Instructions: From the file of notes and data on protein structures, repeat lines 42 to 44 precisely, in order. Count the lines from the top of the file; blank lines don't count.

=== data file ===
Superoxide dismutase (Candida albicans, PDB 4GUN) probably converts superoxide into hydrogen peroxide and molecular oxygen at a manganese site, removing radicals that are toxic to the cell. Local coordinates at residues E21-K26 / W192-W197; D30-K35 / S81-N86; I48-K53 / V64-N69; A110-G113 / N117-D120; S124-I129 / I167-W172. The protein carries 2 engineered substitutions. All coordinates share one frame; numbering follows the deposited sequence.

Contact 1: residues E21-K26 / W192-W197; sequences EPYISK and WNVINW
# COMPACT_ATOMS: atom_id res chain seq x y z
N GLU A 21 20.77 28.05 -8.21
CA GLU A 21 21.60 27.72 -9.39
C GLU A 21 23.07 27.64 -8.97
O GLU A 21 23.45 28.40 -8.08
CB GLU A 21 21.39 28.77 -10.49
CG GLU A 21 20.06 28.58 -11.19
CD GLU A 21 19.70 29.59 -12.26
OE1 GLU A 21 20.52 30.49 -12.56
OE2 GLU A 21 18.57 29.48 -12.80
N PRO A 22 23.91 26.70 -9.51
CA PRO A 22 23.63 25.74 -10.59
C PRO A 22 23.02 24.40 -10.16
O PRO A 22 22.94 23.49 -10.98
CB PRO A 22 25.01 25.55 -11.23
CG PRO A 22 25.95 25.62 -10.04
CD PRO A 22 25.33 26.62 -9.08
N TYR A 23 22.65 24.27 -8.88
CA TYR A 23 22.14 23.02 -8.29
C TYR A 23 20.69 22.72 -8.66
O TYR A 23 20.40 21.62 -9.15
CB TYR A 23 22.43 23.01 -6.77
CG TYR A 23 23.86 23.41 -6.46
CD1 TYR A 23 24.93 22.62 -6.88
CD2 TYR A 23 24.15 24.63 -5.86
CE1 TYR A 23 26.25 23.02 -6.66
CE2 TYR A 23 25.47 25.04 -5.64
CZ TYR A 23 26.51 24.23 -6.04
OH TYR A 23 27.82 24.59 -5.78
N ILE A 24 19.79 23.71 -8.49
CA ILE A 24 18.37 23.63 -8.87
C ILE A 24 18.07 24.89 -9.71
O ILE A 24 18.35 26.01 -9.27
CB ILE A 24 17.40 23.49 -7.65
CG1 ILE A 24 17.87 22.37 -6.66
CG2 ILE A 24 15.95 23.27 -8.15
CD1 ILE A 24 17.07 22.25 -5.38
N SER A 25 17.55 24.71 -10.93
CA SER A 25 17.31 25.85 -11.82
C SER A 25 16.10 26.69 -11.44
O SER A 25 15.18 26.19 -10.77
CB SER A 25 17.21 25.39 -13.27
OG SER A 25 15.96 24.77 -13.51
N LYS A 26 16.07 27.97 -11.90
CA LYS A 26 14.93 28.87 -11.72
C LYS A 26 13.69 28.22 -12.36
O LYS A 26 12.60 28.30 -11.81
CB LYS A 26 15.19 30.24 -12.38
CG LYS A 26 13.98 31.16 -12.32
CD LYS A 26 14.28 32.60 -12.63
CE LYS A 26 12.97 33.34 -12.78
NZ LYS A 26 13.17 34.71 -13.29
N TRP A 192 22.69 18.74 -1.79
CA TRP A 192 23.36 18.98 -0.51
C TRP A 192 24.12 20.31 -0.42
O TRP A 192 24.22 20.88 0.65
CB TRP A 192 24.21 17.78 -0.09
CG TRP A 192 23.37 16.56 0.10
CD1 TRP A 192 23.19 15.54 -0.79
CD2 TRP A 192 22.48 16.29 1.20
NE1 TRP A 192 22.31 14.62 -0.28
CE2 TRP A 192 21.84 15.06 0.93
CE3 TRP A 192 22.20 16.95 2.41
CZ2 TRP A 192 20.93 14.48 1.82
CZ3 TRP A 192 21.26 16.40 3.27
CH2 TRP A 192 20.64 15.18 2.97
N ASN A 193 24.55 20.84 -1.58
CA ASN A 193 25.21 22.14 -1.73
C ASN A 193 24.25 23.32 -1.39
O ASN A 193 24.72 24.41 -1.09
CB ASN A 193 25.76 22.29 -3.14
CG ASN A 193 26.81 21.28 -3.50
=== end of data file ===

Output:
C SER A 25 16.10 26.69 -11.44
O SER A 25 15.18 26.19 -10.77
CB SER A 25 17.21 25.39 -13.27